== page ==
“What’s that?” I asked.

“A vacuum tube,” she said. “It sucks particulates from the air.”

“You mean,” I gasped, “a vacuum cleaner for my mouth!?”

“Exactly.”

“Is it noisy?”

“Oh, yeah.”

She flipped the switch. (I couldn’t see her grin beneath that getup, but her eyes were twinkling.)

ARRRAHARRAHARRAHARRAHARRRAHH!

It made me wonder if dentists and hygienists think they’ve chosen their careers, as opposed to having a little knob in their hippocampus do it for them. I know my parents’ obsession with tidiness backfired on their sons. We learned early on that it was pointless to pick up our rooms or make our beds or fold our clothes because whatever we did … they’d redo it, anyway.

Plus we had holes where their OCD knobs were. Every morning mom would line up my brothers and I, tallest to shortest, and comb our hair with Sta-Bac. This was a thick, gelatinous green goop that hardened into cement in seconds. If we’d gone to school looking like that, much less in the matching plaid shirts and ironed jeans she dressed us in, we’d have been shunned as “homos.”

So we’d stroll innocently down the driveway (the school was only a block away) and, as soon as we turned the corner, rub the flaky goop from our hair (instant dandruff), strip to our undershirts and roll on neighbors’ lawns to mark up those jeans. (Even now, if you ask one of my brothers why they’re bald, they’ll tell you Sta-Bac.)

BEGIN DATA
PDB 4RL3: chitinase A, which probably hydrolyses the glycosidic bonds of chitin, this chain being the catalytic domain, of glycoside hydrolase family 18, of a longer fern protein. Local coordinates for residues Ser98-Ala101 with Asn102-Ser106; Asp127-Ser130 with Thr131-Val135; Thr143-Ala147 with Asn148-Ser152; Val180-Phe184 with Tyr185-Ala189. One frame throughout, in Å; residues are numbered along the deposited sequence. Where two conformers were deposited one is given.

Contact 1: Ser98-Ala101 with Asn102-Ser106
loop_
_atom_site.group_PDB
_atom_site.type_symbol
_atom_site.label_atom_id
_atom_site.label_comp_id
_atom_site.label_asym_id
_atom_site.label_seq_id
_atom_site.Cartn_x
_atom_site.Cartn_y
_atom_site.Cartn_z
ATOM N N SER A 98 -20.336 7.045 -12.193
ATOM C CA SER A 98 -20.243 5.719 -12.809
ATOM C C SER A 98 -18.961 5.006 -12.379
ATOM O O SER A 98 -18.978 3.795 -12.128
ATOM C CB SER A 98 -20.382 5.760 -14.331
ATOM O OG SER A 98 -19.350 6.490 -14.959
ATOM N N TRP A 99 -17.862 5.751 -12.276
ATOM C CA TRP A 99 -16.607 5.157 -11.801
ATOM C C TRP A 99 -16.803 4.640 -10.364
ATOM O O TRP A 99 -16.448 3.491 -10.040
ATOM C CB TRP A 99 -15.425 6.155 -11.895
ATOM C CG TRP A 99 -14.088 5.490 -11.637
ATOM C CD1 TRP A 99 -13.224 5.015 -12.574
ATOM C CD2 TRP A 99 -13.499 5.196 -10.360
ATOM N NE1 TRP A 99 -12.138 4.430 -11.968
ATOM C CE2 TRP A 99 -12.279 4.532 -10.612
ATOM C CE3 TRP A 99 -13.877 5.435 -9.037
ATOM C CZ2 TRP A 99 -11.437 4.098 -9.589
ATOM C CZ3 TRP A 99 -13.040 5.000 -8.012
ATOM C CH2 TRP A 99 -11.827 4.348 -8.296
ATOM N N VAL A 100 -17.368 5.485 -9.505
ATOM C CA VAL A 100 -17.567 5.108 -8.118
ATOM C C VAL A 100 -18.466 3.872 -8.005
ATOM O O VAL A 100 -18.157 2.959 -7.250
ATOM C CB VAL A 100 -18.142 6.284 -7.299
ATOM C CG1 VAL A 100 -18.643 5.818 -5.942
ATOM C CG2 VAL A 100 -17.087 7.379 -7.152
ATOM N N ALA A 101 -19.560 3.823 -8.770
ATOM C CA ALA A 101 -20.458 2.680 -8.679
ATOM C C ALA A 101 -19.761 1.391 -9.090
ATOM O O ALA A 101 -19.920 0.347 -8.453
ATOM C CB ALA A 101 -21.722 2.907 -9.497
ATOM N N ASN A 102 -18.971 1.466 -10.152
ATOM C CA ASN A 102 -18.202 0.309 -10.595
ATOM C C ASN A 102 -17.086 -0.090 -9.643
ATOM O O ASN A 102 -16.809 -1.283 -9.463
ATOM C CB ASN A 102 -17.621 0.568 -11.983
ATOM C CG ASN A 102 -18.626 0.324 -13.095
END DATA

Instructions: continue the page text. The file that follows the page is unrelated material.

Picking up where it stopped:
When we moved out later their places were messy but I was a public menace. It wasn’t that I consciously ignored clutter, I simply didn’t notice it.

 

 

I thought of this (when it came to mind at all) as some kind of harmless, absent-minded alkie deal. Then a new friend or potential mate would visit one of my rooms or apartments and, after a single step inside, throw up their hands in horror.

“Oh my God!” they’d gasp. “Oh my God!”

It happened countless times, particularly in my twenties and thirties. And there’d always be a flash of recognition afterwards, a moment when—just for an instant—I’d glance behind me, be shocked by the shoulder high mound of cans and bottles and garbage even though I’d crawled across it to reach the door! (I would have bumped my head on the ceiling otherwise.)

There’s something very wrong (or right?) about a guy like that. I tell myself I’m more civilized now, then remember I’ve eaten off paper plates for decades and own a single fork. (I lifted it from the rental house where my Boregonian buddies and I stayed a few years ago. Very nice: doesn’t bend when I use it.)

And while I’m at it … what about this desk I write at? I haven’t seen its surface in years: it’s covered from one end to the other with books, drawings, journals, notes, pens, papers, postcards, Post-Its and photos, with only my desktop and printer jutting above the fray.

So I can’t blame being a slob on booze and drugs, I must have come by it naturally.

I was putting out the garbage can yesterday when my neighbor Leslie walked by. I asked her how she was doing.

“Oh wonderful!” she exclaimed. “You know that feeling when you wake in the morning, take a look around and think: I’m going to clean this house from top to bottom today!?”

“Not a clue,” I said.

 

S.M. Park is the author and illustrator of his memoirs High & Dry and The Grass Is Greener, both published by University of Hell Press.

 

S.M. Park

S.M. Park lives two blocks from the Salish Sea in Port Townsend, Washington. His passions include walking, wondering and weed. Park, in his guise as Wilson High, has written and illustrated two memoirs, High & Dry and The Grass Is Greener, both published by University of Hell Press.